As far as the money is concerned, the first two years of the contract are reasonable at $5 million per. The third year is the issue. It calls for Lin to be paid roughly $15 million. When you consider that the Knicks will be over the cap at that time and the new Collective Bargaining Agreement calls for the luxury tax of $2 dollars for every dollar that you are over the salary cap, that $15 million now becomes a $30 million hit. After watching Knicks owner James Dolan shell out contracts on Eddy Curry and Luc Longley, one would think the Lin contract is a low risk proposition.

That is why I believe that Lin not participating in this year’s postseason rubbed the Knicks the wrong way and that is why they are leaning on not matching the offer. If you are going to commit to someone to the tune of $25 million, he’d better play through some pain, especially when he admits that he was 85% at the start of the playoffs. Do you think that Wade was 85% during that Indiana series?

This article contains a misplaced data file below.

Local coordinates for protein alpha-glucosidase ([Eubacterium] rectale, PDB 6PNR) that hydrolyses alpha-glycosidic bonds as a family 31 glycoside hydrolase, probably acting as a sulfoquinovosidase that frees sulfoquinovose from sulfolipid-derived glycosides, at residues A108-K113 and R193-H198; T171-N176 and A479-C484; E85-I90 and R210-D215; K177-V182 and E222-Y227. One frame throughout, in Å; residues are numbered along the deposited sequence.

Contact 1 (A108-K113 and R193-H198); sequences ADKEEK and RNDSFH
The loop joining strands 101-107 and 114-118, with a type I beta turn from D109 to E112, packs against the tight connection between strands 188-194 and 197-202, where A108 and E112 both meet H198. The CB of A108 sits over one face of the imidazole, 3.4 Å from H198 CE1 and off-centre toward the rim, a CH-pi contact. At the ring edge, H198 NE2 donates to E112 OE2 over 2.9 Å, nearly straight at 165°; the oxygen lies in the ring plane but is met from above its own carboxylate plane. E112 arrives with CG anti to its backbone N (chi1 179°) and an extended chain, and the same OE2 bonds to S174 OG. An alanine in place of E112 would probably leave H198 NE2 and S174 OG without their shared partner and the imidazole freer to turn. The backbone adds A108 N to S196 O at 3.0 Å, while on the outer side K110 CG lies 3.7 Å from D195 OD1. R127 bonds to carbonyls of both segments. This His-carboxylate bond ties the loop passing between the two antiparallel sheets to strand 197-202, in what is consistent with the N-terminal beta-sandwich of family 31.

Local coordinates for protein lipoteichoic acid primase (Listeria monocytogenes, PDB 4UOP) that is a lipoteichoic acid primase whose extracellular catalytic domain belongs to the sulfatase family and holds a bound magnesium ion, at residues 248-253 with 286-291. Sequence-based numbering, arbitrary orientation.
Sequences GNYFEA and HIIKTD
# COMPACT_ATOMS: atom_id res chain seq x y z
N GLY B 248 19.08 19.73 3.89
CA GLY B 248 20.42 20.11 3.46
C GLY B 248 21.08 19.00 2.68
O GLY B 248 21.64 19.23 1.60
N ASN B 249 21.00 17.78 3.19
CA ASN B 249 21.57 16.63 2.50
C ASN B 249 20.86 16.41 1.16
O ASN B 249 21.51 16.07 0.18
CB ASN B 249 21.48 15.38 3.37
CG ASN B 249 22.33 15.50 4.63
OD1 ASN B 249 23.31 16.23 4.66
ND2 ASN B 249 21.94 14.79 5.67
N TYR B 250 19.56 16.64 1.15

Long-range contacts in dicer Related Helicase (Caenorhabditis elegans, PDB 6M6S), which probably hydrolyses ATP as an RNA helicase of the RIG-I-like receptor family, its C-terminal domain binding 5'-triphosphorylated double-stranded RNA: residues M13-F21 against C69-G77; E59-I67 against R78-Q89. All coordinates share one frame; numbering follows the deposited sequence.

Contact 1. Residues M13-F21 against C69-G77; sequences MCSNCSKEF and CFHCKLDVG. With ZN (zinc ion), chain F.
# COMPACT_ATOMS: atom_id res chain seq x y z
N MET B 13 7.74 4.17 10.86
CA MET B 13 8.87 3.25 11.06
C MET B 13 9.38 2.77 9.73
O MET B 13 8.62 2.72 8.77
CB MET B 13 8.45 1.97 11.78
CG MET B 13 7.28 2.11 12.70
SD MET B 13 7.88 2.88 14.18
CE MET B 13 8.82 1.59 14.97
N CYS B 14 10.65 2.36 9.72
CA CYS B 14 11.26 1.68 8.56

That is why they went out and brought Raymond Felton back on the heels of signing Jason Kidd. Lin and Felton are about the same player at this point of their respective careers. Lin has perhaps the bigger upside while Felton comes at a much cheaper price. So for the next two years, it may be a wash.

This is a tough situation for the Knicks. Lin can become an above-average to great point guard, or he can be a flash in the pan. We only have 25 games to go by and half of those games either Carmelo Anthony or Amar’e Stoudemire were not in the line up. That is a small sample size to base a $25 million commitment on.

When it comes to money, I do not think that is the issue. Not playing in the playoffs could be. By the time this issue hits the newsstand we will know what direction the Knicks went. That direction may determine how the organization will fare in the next three to five years. Let’s hope they made the right one. Only time will tell.